Construction investment during the first nine months of the year reached $5.63 billion, up 22 percent over the same period last year, with a total increase of $5.636 million, according to a senior official at the Ministry of Land Management.
Lao Tep Seyha, an undersecretary of state at the ministry, said in an interview with a local television station on October 11 that the ministry approved 2,522 projects worth about $5.63 billion, an increase of 22 percent on the same period last year.
“The majority of projects approved this year were condominiums, housing, factories, enterprises, hotels and office buildings,” Mr Seyha said.
“And increasing investment in the sector is due to factors such as peace, political stability and favourable investment laws that many investors have looked into Cambodia and Cambodia has become an attractive market.”
Sear Chailin, the CEO of CL Realty, is optimistic about the increase in construction investment capital and said it is a good sign for the construction sector, having more investment in such things as high-rise buildings.
“As many high-rise buildings pop up in Phnom Penh, it is a factor that helps increase the investment capital,” Mr Chailin said. “The supply and demand for the high-rise buildings does not cause any problems now.
“However, in the future the supply will increase, so it needs time to fill the supply of rooms,” he added.
Real estate has become one of the four pillars supporting the country’s growth and now accounts for more than 10 percent of gross domestic product (GDP), according to official figures.
As the construction industry has become the most dynamic engine of economic growth in Cambodia, industry players are calling for enhanced legal protection as well as shifts in policy to protect the vital industry and ensure home ownership becomes a possibility for more middle-income families.
Chrek Soknim, the CEO of real estate company Century 21 Mekong, said the reason the housing market was still seeing growth was because of support from the banking sector plus demand from newly married couples and middle-income Cambodians.
Addressing the housing sector growth in Phnom Penh, Mr Soknim said: “The greater part of Phnom Penh is the capital’s central business area, the population has increased year-on-year and the housing demand has seen an increase also.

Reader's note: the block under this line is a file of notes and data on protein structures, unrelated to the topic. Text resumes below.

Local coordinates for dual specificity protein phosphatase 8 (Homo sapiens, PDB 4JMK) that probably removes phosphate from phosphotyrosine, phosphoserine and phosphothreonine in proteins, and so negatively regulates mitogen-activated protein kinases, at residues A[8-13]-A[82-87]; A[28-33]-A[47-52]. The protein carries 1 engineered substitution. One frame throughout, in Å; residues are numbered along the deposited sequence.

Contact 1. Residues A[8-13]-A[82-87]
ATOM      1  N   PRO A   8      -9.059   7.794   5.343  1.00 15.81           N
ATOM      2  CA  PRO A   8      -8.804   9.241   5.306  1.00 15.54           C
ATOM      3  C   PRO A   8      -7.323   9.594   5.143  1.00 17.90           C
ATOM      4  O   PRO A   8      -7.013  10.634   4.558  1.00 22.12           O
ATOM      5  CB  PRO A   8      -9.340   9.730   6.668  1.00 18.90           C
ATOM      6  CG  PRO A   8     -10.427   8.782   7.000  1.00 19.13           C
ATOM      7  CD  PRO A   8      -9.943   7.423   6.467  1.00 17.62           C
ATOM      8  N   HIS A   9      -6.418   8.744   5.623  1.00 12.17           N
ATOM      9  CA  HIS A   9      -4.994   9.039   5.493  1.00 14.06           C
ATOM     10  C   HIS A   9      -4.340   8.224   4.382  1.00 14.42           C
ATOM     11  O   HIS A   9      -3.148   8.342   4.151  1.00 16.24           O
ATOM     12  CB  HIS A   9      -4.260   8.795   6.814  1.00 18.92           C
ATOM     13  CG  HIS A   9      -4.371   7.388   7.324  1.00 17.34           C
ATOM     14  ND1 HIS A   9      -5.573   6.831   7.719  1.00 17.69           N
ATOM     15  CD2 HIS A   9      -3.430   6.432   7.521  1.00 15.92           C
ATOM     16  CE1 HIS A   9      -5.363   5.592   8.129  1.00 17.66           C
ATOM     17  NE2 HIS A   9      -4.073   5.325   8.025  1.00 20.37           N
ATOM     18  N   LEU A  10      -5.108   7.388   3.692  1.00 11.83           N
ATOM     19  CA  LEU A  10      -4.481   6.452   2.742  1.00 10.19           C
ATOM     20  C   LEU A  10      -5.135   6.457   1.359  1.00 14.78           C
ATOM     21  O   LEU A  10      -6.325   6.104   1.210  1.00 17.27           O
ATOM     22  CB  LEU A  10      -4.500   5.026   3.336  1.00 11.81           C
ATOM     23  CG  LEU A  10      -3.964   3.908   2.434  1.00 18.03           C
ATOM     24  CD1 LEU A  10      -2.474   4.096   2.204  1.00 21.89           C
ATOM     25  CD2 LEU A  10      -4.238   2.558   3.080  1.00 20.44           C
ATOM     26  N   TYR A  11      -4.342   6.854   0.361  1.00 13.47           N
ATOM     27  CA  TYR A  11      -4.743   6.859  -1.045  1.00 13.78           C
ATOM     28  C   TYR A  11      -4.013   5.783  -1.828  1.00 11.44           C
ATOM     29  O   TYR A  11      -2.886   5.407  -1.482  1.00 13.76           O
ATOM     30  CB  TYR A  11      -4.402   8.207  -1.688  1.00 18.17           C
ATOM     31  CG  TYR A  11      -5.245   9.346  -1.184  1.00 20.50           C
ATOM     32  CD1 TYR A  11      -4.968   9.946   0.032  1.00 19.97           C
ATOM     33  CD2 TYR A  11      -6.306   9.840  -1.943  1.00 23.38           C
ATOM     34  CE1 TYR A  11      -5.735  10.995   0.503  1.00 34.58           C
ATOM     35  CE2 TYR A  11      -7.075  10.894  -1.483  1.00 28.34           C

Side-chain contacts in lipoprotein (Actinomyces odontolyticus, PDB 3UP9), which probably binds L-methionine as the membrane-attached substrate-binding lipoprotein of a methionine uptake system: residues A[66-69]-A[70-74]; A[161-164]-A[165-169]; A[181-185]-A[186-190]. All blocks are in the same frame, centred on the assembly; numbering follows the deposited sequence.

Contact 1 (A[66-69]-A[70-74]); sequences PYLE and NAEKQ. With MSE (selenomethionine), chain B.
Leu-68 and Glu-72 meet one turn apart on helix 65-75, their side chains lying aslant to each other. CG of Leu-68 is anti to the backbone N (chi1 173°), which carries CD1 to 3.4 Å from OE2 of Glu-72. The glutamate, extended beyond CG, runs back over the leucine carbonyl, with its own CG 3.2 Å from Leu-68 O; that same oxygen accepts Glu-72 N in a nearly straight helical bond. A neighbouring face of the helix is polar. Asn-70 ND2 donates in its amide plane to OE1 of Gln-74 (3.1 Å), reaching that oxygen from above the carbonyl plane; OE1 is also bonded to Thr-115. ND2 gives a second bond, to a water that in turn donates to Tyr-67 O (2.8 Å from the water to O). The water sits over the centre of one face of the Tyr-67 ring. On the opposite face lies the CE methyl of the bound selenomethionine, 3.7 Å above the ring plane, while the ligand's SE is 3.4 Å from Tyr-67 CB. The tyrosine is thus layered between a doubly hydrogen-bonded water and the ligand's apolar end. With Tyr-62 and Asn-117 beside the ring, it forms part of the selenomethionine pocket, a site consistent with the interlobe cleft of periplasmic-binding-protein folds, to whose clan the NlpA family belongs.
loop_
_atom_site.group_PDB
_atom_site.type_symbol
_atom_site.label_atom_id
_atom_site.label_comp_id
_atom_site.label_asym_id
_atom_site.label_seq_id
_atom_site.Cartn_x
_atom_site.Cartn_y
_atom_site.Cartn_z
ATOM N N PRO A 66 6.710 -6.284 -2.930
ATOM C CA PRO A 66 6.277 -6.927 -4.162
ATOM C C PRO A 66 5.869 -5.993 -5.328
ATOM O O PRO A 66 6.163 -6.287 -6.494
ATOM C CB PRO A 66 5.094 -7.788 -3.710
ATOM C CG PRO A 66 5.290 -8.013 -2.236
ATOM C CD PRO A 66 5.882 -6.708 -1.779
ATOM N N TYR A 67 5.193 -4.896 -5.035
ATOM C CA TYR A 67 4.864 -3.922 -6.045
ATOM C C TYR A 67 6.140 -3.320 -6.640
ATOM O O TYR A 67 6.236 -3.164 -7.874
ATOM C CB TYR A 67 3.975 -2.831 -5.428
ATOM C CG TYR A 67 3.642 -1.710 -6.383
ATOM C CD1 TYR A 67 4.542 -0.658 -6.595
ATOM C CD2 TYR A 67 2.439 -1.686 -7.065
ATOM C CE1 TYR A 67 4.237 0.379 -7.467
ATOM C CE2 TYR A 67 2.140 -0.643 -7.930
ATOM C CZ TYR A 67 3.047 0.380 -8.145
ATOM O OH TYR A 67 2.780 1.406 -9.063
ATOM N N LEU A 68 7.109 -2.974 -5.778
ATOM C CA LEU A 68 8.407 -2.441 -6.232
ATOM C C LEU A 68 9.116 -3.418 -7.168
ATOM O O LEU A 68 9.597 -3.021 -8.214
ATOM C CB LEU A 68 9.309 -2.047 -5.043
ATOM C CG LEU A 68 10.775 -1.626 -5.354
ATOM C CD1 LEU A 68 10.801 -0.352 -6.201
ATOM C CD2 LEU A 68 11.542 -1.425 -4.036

“Seeing the GDP growth every year, the number of middle-income people is increasing, leading to the increase in demand,” he added.
“If comparing the city’s population with the number of houses, the population is more than the housing number, so housing demand is okay.”
When asked about the future prospects and the upcoming elections, James Hodge, an associate director with CBRE Cambodia, said it is likely that investors will display a weaker appetite for investment in the run up to next year’s elections as happens in all property markets when such events occur.
“It is important that Cambodia builds professional capacity in its property market. This means greater clarity for investors in, for example, property measurement standards and the application of service charges.
“In addition, workforce skills should be developed to ensure a ready supply of trained property professionals who are able to manage property and advise all interested parties effectively.
“Infrastructure improvements which facilitate greater connectivity across the country and the wider Asean region, as well linking Cambodia’s markets more closely to the global economy, will continue to help grow the property market by improving the prospects of people and businesses in addition to supporting economic growth,” he added.
“Furthermore, effective property laws and their subsequent enforcement, including in the matters of finance, tax, planning and investment, will help to ensure that all investors, occupiers and market participants have clarity about the impact of the choices they make.”